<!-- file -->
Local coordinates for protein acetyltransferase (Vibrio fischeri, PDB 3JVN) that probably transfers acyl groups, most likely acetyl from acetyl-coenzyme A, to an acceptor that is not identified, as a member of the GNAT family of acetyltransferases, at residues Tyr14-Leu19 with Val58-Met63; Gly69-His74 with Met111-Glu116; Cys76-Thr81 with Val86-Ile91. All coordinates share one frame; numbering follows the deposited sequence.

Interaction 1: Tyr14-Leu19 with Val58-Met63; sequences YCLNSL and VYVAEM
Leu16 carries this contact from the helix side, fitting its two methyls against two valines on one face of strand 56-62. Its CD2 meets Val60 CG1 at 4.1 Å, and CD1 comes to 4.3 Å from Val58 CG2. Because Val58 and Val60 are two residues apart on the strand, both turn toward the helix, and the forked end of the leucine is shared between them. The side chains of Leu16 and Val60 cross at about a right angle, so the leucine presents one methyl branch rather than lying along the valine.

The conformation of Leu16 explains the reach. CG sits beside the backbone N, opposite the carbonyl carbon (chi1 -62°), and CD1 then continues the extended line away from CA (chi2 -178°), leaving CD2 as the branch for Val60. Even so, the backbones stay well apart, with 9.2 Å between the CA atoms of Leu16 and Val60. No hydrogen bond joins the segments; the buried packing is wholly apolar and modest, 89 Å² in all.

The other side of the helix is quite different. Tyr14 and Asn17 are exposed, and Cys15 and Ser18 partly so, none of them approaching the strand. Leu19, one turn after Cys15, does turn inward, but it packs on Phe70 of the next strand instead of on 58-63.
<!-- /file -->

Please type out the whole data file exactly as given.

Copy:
Local coordinates for protein acetyltransferase (Vibrio fischeri, PDB 3JVN) that probably transfers acyl groups, most likely acetyl from acetyl-coenzyme A, to an acceptor that is not identified, as a member of the GNAT family of acetyltransferases, at residues Tyr14-Leu19 with Val58-Met63; Gly69-His74 with Met111-Glu116; Cys76-Thr81 with Val86-Ile91. All coordinates share one frame; numbering follows the deposited sequence.

Interaction 1: Tyr14-Leu19 with Val58-Met63; sequences YCLNSL and VYVAEM
Leu16 carries this contact from the helix side, fitting its two methyls against two valines on one face of strand 56-62. Its CD2 meets Val60 CG1 at 4.1 Å, and CD1 comes to 4.3 Å from Val58 CG2. Because Val58 and Val60 are two residues apart on the strand, both turn toward the helix, and the forked end of the leucine is shared between them. The side chains of Leu16 and Val60 cross at about a right angle, so the leucine presents one methyl branch rather than lying along the valine.

The conformation of Leu16 explains the reach. CG sits beside the backbone N, opposite the carbonyl carbon (chi1 -62°), and CD1 then continues the extended line away from CA (chi2 -178°), leaving CD2 as the branch for Val60. Even so, the backbones stay well apart, with 9.2 Å between the CA atoms of Leu16 and Val60. No hydrogen bond joins the segments; the buried packing is wholly apolar and modest, 89 Å² in all.

The other side of the helix is quite different. Tyr14 and Asn17 are exposed, and Cys15 and Ser18 partly so, none of them approaching the strand. Leu19, one turn after Cys15, does turn inward, but it packs on Phe70 of the next strand instead of on 58-63.